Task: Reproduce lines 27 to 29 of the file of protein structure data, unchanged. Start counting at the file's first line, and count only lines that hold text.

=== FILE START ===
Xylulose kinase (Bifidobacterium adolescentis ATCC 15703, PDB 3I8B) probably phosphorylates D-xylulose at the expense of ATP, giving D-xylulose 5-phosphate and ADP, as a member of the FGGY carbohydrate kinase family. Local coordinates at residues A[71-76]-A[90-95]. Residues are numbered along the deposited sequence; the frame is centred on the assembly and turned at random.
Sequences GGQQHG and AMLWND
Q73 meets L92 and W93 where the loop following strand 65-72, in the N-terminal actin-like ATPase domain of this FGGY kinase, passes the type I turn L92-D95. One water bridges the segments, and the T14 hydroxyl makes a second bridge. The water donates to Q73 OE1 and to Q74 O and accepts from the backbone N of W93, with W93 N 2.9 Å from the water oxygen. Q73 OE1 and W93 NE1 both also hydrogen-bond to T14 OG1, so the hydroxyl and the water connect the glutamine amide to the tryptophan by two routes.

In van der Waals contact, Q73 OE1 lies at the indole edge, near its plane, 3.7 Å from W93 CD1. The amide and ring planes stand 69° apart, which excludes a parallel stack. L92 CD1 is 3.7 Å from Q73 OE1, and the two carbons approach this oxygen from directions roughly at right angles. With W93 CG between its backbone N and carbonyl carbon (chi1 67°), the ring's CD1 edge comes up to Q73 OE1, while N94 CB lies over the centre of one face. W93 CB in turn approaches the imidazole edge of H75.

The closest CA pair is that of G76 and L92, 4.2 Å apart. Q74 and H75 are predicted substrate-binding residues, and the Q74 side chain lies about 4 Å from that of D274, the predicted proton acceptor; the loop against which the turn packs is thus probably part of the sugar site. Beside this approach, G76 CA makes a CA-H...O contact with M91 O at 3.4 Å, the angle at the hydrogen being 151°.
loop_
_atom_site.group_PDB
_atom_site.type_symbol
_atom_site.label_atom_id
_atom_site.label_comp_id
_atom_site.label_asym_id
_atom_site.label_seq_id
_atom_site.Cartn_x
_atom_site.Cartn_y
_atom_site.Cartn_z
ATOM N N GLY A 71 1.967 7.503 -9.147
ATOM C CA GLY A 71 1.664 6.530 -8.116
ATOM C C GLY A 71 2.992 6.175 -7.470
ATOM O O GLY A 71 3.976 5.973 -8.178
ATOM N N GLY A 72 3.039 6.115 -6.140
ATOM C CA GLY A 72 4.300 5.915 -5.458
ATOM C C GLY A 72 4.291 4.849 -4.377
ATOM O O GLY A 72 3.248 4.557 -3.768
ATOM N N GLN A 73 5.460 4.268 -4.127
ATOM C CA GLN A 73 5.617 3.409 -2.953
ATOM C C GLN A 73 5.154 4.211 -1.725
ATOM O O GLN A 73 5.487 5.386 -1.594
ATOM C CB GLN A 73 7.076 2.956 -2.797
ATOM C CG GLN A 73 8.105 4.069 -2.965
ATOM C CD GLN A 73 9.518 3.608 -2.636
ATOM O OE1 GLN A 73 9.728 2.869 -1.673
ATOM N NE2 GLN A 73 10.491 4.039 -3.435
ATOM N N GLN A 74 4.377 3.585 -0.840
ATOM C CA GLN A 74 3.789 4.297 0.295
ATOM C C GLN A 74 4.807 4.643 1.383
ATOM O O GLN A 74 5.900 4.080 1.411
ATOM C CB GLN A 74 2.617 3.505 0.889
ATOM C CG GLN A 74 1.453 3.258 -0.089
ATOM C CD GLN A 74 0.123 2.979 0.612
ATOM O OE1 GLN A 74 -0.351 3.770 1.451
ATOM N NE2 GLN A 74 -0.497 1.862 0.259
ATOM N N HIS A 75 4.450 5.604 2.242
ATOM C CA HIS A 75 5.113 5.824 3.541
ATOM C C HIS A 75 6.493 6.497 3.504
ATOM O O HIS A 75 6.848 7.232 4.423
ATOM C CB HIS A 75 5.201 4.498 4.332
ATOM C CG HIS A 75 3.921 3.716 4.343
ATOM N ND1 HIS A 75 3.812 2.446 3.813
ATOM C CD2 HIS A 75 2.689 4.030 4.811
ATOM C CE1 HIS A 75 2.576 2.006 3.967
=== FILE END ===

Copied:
ATOM O O GLN A 73 5.487 5.386 -1.594
ATOM C CB GLN A 73 7.076 2.956 -2.797
ATOM C CG GLN A 73 8.105 4.069 -2.965